Saturday 28 June 2014

Japan to dump renunciation of war

Cabinet Decision On Collective Defense May Effectively End Ban On Use Of Force
A Cabinet decision to reinterpret war-renouncing Article 9 of the Constitution to allow Japan to exercise the right to collective self-defense could open the way to a complete end to the ban on the use of force.

28 June, 2014

The government presented the draft of a Cabinet decision to change its interpretation of the Constitution to a June 27 session of the ruling coalition's consultative body on the reconstruction of the legal framework for national security. Junior ruling coalition partner New Komeito's executive board intends to reach an official agreement on the Cabinet decision with the ruling Liberal Democratic Party (LDP) at the coalition's consultative body on July 1, after New Komeito legislators agree on June 30 to leave a decision on the issue up to the party leadership.

The draft states that the use of force "could be based on the right to collective self-defense provided for by international law." As self-defensive measures, the draft leaves open the possibility that Japan will use force not only in exercising the right to collective self-defense but also under U.N.-led collective security arrangements.

LDP Vice President Masahiko Komura said, "We haven't decided on the matter (of collective security arrangements). It's still a blank page." New Komeito accepted Komura's explanation.

Therefore, the new interpretation would largely deviate from the government's longstanding interpretation of Article 9, which allows Japan to use force only for individual self-defense.

Nevertheless, Komura denied that the reinterpretation would pull the teeth from the pacifist principles of the supreme law, saying, "We'll completely retain the doctrine of the Constitution."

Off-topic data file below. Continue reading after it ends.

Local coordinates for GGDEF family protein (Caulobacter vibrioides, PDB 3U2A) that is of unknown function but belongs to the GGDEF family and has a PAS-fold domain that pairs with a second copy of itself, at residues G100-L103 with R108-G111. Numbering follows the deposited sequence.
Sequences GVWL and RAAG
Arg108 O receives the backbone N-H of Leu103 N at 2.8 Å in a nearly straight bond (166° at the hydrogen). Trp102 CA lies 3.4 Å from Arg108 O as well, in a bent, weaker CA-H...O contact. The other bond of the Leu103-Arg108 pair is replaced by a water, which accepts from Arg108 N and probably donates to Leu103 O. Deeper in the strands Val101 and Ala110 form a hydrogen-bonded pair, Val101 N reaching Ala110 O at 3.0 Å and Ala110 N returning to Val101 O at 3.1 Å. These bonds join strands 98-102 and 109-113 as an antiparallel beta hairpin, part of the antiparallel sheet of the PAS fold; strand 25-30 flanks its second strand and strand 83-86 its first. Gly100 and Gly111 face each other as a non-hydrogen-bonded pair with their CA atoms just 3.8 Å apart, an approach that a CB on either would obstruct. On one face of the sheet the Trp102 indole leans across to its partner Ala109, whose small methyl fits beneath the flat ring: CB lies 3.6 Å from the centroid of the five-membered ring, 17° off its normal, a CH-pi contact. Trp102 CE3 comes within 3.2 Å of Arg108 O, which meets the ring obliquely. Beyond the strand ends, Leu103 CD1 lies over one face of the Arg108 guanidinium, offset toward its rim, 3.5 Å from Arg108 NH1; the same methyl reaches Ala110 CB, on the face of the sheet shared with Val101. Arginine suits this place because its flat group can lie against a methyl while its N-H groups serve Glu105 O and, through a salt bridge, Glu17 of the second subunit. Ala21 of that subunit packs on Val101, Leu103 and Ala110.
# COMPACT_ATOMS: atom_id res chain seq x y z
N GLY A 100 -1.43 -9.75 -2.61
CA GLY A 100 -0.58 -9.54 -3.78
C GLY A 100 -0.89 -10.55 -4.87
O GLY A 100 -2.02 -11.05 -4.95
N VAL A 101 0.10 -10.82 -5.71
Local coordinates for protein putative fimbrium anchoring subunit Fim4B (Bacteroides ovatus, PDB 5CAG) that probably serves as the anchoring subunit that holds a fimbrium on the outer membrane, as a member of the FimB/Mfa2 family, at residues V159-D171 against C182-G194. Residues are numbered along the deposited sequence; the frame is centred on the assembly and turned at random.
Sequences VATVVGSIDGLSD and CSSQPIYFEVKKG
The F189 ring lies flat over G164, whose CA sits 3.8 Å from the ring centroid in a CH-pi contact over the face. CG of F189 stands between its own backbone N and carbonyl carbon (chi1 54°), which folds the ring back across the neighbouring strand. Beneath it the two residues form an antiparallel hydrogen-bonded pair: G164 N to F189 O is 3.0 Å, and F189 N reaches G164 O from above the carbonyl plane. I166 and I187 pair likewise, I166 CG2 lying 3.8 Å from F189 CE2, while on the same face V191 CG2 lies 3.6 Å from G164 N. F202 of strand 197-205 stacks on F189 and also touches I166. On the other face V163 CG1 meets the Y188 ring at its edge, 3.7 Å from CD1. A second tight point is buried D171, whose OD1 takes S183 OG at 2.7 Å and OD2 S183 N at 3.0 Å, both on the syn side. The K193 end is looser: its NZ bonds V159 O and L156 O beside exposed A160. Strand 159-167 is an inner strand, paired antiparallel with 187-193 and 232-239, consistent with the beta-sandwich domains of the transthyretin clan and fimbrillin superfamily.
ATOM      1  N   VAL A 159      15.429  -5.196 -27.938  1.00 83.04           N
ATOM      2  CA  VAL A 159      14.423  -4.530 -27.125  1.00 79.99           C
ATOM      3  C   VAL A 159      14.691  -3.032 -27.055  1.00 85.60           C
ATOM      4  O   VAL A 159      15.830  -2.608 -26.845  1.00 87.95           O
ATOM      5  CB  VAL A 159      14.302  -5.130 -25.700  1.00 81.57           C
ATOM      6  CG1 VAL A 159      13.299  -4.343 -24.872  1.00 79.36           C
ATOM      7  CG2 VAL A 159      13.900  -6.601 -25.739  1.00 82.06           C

Kazuo Kitagawa, deputy leader of New Komeito, echoed Komura's view. "The basic principles of the Constitution will be perfectly maintained," he said.

The draft of the Cabinet decision sets three conditions under which Japan could use force, including cases of armed attack on another country that clearly threatens Japanese citizens' fundamental rights, and threats to Japan's existence.

The draft underscores the need to distinguish the interpretation of the war-renouncing Constitution from international law's provision for the right to self-defense. It then mentions "self-defensive measures" the Constitution would be reinterpreted to allow Japan to take, bearing in mind the right to individual self-defense and collective self-defense as well as collective security arrangements.

The legal framework that has permitted Japan's participation in U.N. peacekeeping operations only in zones already at peace would be eliminated. The draft of the Cabinet decision states that the government would seek to enact or amend legislation to allow the Self-Defense Forces to provide logistical support to armed forces of other nations in peacekeeping operations in areas at peace but with an imminent risk of armed conflict.

The preamble of the draft underscores the need for the creation of legislation and diplomatic efforts to prevent armed conflict out of consideration for New Komeito, which has been reluctant to accede to allowing the exercise of the right to collective self-defense. It also states that Japan must abide by the U.N. Charter and steadily follow the path of a peaceful country.

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